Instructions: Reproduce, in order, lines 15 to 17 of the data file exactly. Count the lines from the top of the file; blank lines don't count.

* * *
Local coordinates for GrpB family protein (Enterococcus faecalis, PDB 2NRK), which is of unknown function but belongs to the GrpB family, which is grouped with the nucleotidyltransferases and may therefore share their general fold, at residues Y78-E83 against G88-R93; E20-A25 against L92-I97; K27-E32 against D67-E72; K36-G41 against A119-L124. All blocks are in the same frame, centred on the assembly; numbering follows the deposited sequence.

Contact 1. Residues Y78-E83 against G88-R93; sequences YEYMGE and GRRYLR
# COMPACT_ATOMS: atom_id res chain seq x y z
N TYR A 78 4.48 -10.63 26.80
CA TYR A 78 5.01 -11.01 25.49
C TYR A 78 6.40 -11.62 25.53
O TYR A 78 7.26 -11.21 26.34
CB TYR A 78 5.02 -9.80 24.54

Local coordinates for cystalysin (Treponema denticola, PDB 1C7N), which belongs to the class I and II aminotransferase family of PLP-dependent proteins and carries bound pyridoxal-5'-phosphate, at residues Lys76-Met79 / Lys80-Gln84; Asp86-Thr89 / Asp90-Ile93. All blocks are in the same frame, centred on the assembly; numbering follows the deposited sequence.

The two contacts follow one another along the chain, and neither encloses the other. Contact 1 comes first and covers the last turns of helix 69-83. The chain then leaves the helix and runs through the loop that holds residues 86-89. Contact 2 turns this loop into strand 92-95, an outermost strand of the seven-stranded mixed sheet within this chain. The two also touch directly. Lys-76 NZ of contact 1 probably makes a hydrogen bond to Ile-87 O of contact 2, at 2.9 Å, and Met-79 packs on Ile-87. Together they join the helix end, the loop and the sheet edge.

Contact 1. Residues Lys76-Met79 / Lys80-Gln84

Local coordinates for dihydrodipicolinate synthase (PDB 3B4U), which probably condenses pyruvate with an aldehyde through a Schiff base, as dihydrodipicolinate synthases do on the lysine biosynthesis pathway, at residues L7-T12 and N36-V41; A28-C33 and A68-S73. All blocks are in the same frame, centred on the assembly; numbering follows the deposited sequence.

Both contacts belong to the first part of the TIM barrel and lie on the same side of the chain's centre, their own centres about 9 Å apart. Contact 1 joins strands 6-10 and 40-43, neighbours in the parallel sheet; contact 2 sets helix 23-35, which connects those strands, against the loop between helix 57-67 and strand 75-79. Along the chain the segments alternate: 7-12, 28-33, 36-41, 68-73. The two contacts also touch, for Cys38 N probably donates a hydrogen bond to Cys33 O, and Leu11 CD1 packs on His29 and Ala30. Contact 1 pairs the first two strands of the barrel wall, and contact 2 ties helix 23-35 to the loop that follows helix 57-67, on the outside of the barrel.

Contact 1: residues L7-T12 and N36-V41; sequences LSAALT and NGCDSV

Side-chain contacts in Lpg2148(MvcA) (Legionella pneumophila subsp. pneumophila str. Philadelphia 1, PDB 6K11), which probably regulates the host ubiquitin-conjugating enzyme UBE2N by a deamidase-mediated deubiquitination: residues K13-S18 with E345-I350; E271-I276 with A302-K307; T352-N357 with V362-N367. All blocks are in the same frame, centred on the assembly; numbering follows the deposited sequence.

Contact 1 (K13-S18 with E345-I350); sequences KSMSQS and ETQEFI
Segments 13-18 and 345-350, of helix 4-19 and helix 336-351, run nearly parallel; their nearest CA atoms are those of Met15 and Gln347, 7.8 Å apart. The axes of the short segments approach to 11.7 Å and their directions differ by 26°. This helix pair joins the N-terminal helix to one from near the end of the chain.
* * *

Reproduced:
Side-chain contacts in Lpg2148(MvcA) (Legionella pneumophila subsp. pneumophila str. Philadelphia 1, PDB 6K11), which probably regulates the host ubiquitin-conjugating enzyme UBE2N by a deamidase-mediated deubiquitination: residues K13-S18 with E345-I350; E271-I276 with A302-K307; T352-N357 with V362-N367. All blocks are in the same frame, centred on the assembly; numbering follows the deposited sequence.

Contact 1 (K13-S18 with E345-I350); sequences KSMSQS and ETQEFI
Segments 13-18 and 345-350, of helix 4-19 and helix 336-351, run nearly parallel; their nearest CA atoms are those of Met15 and Gln347, 7.8 Å apart. The axes of the short segments approach to 11.7 Å and their directions differ by 26°. This helix pair joins the N-terminal helix to one from near the end of the chain.